Update: S.2333 passed Senate HELP today on a 17-3 bipartisan vote, with the delinkage study included.
On Thursday, July 20, 2023, the Senate HELP Committee will consider a bill to reauthorize the Pandemic and All-Hazards Preparedness and Response Act (PAHPA).
A 107 page manager’s amendment for the bill contains a large number of topics, including a proposed National Academies study of the feasibility, costs and benefits of delinking R&D incentives for drug development from the grant of patent or regulatory monopolies, set out in Section 308 of the amendment text (shown below).
There have been efforts to fund such a study for several years, and the proposal still needs to clear the Committee, the full Senate and survive a negotiation with the House of Representatives. The study, if it is included in the final version of an enacted bill, would mark the first time the federal government has taken a serious look at broad alternatives to time-limited patent or regulatory monopolies to stimulate investments in R&D, although innovation inducement prizes, including market entry rewards, and prize like mechanisms like the FDA priority review voucher (worth roughly $100 million in recent years), have been used or considered for narrower cases, such as to reward development of new antibiotic drugs, or as an additional incentive to develop qualifying products for neglected or rare diseases.
In the current version, the National Academies is asked to study “alternative models for directly funding, or stimulating investment in, biomedical research and development that delink research and development costs from the prices of drugs.” The study will be required to estimate “the dollar amount of innovation prizes for different stages of research and development of different classes or types of drugs, and total annual funding, that would be necessary to stimulate investment sufficient to achieve such successful drug development and related milestones,” and “the relative effectiveness and efficiency of such alternative models in stimulating innovation, compared to the status quo that includes patents and regulatory exclusivities.”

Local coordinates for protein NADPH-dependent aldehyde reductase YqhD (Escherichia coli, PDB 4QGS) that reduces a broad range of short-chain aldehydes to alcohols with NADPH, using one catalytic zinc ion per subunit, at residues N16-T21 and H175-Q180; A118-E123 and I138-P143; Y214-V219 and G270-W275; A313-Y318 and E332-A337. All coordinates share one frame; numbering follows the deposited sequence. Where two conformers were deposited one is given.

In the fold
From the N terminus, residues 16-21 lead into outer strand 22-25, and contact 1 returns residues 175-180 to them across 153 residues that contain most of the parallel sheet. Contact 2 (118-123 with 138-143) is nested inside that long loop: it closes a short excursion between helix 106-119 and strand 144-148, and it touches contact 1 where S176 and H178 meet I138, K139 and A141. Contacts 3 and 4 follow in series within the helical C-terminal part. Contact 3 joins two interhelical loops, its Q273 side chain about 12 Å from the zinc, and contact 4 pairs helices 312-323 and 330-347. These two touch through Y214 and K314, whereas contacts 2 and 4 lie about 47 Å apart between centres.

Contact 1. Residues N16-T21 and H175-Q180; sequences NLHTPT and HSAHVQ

For years, the current system of incentives based upon the grant to time-limited monopolies has been subject to criticism for a number of known flaws, such as the excessive investments in products that do not improve health outcomes, excessive expenditures on marketing, excessive prices, and the negative impacts of high prices on restrictive formularies, affordability and inequality, and more generally the notion that the beneficiaries of the monopolies use their great economic power to defeat efforts to regulate the industry in the public interest.
Despite its many flaws, the assumption that strong monopolies are necessary rewards to induce investments in R&D has received strong bipartisan support in the United States and in many other countries. This support is fundamentally based upon the notion that no alternatives exist, and that eliminating or weakening monopolies would lead to less private investment in R&D and less innovation. The proposed study gives policy makers a chance to take a second look at that assumption, and see if monopolies are necessary at all, looking in particular at robust market entry rewards and other inducement prizes, as well as expanded direct funding or other R&D subsidies.
The pharmaceutical market is particularly interesting to consider. Unlike markets for most goods, consumers generally don’t pay for novel drugs, relying instead on a complex system of third party government or private sector insurance programs. These third party payers already play a role in evaluating the economic value of novel drugs.
In bills previously considered by Congress regarding the broad delinking on R&D incentives from the grant of a monopoly, a leading approach is to continue to grant patents on inventions, but to use patents to establish ownership claims to market entry rewards, rather than an exclusive right to make and sell products. The market entry rewards would be paid out in 10 annual evaluations of the products use and efficacy, with a number of nuances to make the incentives more efficient. The modern approach to market entry reward payments was not enough to impress policy markets at first, because of the challenges of transition from the current system to anything that is radically different. But in recent years, the notion of progressive implementation of delinkage over time has given policy makers a new and more promising option, one where the monopolies are capped initially at 14 years, and that cap is progressively reduced over time while the market entry rewards are also increased.